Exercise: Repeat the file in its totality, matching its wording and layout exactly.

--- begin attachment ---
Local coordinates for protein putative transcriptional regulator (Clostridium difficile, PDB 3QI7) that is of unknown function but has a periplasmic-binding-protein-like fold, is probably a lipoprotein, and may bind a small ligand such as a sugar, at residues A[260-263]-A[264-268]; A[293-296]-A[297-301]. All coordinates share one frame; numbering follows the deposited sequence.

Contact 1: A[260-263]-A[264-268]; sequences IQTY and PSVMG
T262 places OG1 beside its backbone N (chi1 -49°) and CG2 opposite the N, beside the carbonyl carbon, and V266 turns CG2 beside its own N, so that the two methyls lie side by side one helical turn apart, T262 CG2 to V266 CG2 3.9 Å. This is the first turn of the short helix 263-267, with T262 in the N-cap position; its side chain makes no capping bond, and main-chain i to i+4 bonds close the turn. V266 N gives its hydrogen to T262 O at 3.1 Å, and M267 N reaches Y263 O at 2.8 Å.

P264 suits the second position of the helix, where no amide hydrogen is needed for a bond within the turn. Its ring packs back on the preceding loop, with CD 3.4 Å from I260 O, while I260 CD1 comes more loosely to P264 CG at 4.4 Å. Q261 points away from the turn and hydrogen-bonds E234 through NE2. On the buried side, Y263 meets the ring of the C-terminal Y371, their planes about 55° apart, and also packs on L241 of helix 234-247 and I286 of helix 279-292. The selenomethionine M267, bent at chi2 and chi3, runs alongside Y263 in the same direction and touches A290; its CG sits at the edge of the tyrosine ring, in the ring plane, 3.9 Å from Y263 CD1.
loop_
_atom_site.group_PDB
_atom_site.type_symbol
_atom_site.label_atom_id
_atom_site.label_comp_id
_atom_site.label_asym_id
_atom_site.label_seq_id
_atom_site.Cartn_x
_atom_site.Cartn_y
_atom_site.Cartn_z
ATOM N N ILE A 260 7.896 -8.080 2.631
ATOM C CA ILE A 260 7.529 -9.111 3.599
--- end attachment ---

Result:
Local coordinates for protein putative transcriptional regulator (Clostridium difficile, PDB 3QI7) that is of unknown function but has a periplasmic-binding-protein-like fold, is probably a lipoprotein, and may bind a small ligand such as a sugar, at residues A[260-263]-A[264-268]; A[293-296]-A[297-301]. All coordinates share one frame; numbering follows the deposited sequence.

Contact 1: A[260-263]-A[264-268]; sequences IQTY and PSVMG
T262 places OG1 beside its backbone N (chi1 -49°) and CG2 opposite the N, beside the carbonyl carbon, and V266 turns CG2 beside its own N, so that the two methyls lie side by side one helical turn apart, T262 CG2 to V266 CG2 3.9 Å. This is the first turn of the short helix 263-267, with T262 in the N-cap position; its side chain makes no capping bond, and main-chain i to i+4 bonds close the turn. V266 N gives its hydrogen to T262 O at 3.1 Å, and M267 N reaches Y263 O at 2.8 Å.

P264 suits the second position of the helix, where no amide hydrogen is needed for a bond within the turn. Its ring packs back on the preceding loop, with CD 3.4 Å from I260 O, while I260 CD1 comes more loosely to P264 CG at 4.4 Å. Q261 points away from the turn and hydrogen-bonds E234 through NE2. On the buried side, Y263 meets the ring of the C-terminal Y371, their planes about 55° apart, and also packs on L241 of helix 234-247 and I286 of helix 279-292. The selenomethionine M267, bent at chi2 and chi3, runs alongside Y263 in the same direction and touches A290; its CG sits at the edge of the tyrosine ring, in the ring plane, 3.9 Å from Y263 CD1.
loop_
_atom_site.group_PDB
_atom_site.type_symbol
_atom_site.label_atom_id
_atom_site.label_comp_id
_atom_site.label_asym_id
_atom_site.label_seq_id
_atom_site.Cartn_x
_atom_site.Cartn_y
_atom_site.Cartn_z
ATOM N N ILE A 260 7.896 -8.080 2.631
ATOM C CA ILE A 260 7.529 -9.111 3.599